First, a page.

The Current's Rock and Roll Book Club: 'Everybody's Heard About the Bird'

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Everybody's Heard About the Bird
Morning Show producer Anna Reed peruses Rick Shefchik's 'Everybody's Heard About the Bird' (Jay Gabler/MPR)

Everybody's heard about the bird — the "Surfin' Bird," that is. As we discovered when we booked the Trashmen at The Current's 10th Birthday Party last year, though, not everyone today knows that song came out of Minnesota.

"Surfin' Bird" was one of the biggest national hits to come out of the Gopher State during the 1960s, along with the Castaways' "Liar, Liar" and the Gestures' "Run, Run, Run." Rick Shefchik's new book Everybody's Heard About the Bird promises — and delivers — The True Story of 1960s Rock 'n' Roll in Minnesota.

Shefchik takes readers back to the fertile Minnesota music scene in the most pivotal decade of music in the 20th century. It was an era when Bill Diehl ruled the airwaves with his top 40 show on WDGY (just before new rival KDWB went on-air at the frequency 630 AM, they tricked WDGY into running teaser ads for a mysterious "Formula 63"); when local bands filled the floors at venues like St. Paul's Prom Center and Big Reggie's Danceland in Excelsior; and when everyone (even George Harrison, when he was in town) bought their gear at B-Sharp Music in Northeast Minneapolis.

The story starts with Augie Garcia — the St. Paul rocker who cut all his pants into signature Bermuda shorts — and Fargo's Bobby Vee, whose band very briefly included a young Bob Dylan. The Trashmen, the Castaways, and the Gestures are all extensively covered, as are the trio of bands Shefchik refers to as "the big three" bands who ruled the scene in the mid-60s: the Underbeats, the Accents, and Gregory Dee and the Avanties.

Along the way, Shefchik shares stories of the national and international headliners who influenced the local scene — and, occasionally, even swung through town. On their first U.S. tour, the Rolling Stones played Big Reggie's (Mick Jagger shared the rueful memory last year when the band came back to play TCF Bank Stadium) and were upstaged by their local openers, Mike Waggoner and the Bops. The Beatles were much more warmly-received, giving a press conference that was broadcast live by WDGY — and by KDWB, via a phone booth with a guy holding a receiver in the direction of the Fab Four.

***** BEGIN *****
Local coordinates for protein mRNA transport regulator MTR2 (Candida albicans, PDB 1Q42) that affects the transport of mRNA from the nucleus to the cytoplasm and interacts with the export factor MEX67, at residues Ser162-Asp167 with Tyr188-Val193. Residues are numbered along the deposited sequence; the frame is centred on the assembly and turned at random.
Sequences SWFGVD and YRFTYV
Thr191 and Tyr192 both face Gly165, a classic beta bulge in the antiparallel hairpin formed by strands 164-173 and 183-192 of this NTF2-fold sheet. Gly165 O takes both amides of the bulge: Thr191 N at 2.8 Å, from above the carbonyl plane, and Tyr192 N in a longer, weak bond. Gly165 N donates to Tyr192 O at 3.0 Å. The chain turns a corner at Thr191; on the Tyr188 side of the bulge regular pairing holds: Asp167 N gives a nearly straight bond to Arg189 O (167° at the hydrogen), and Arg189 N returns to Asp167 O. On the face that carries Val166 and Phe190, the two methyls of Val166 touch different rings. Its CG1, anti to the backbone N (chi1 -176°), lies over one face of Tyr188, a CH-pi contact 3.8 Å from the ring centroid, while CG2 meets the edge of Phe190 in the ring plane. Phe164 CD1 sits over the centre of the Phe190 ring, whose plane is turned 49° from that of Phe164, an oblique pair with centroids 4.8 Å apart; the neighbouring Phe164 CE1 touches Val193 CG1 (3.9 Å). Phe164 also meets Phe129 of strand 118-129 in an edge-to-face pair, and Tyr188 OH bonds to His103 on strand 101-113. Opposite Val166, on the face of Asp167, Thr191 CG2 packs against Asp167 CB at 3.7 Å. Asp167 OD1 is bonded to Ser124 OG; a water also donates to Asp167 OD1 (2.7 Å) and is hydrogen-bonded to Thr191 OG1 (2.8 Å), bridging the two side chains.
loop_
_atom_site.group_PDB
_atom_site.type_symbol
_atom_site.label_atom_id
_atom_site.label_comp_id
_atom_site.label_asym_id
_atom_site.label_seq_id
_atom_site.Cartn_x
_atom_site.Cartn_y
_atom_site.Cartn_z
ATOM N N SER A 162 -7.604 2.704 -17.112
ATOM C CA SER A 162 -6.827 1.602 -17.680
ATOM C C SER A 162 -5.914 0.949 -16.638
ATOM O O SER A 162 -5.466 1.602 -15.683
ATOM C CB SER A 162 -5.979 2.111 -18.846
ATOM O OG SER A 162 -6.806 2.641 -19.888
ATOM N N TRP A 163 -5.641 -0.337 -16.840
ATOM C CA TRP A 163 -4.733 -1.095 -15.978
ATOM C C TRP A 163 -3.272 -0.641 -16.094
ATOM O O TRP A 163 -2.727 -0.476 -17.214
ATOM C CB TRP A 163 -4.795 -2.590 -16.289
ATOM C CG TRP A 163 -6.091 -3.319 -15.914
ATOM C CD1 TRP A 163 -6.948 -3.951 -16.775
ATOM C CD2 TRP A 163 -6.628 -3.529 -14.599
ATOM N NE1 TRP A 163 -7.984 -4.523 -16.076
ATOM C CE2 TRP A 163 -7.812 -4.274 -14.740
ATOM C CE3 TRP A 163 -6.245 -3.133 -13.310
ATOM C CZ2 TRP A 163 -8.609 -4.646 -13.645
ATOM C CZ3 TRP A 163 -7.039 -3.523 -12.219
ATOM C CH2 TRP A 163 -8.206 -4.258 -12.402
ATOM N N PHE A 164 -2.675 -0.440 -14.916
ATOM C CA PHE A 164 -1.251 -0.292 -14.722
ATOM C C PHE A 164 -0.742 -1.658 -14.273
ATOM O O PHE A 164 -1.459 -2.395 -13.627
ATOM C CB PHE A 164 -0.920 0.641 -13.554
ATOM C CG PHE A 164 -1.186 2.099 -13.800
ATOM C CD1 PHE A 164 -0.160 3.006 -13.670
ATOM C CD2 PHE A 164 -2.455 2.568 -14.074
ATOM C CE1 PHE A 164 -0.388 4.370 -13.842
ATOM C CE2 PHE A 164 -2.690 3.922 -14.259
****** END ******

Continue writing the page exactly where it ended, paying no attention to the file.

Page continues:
One of the best stories in Shefchik's book concerns Chuck Berry, who played the St. Paul Armory in 1964 and became indignant when he learned that his openers, local band the Escapades (whose fake British accents convinced him they were from England), hadn't been paid yet. "You gotta stay on top of this," offered Berry by way of business advice — as he pulled a gun on the promoter and got the guys their money.

As the '60s peaked and then ended, mixed-race bands like Dave Brady and the Stars finally started to have some success, while other artists like the Stillroven explored psychedelia. The Underbeats moved to L.A., renamed themselves Gypsy, and became the house band at the Whisky a Go Go.

Everybody's Heard About the Bird suggests that an era ended as the scene shifted from ballrooms to bars; as radio playlists nationalized and homogenized; and as albums rather than singles became the dominant medium of recorded music. Great things were ahead, of course for music in Minnesota — but it's worth looking back at days when local music rode the wild surf.

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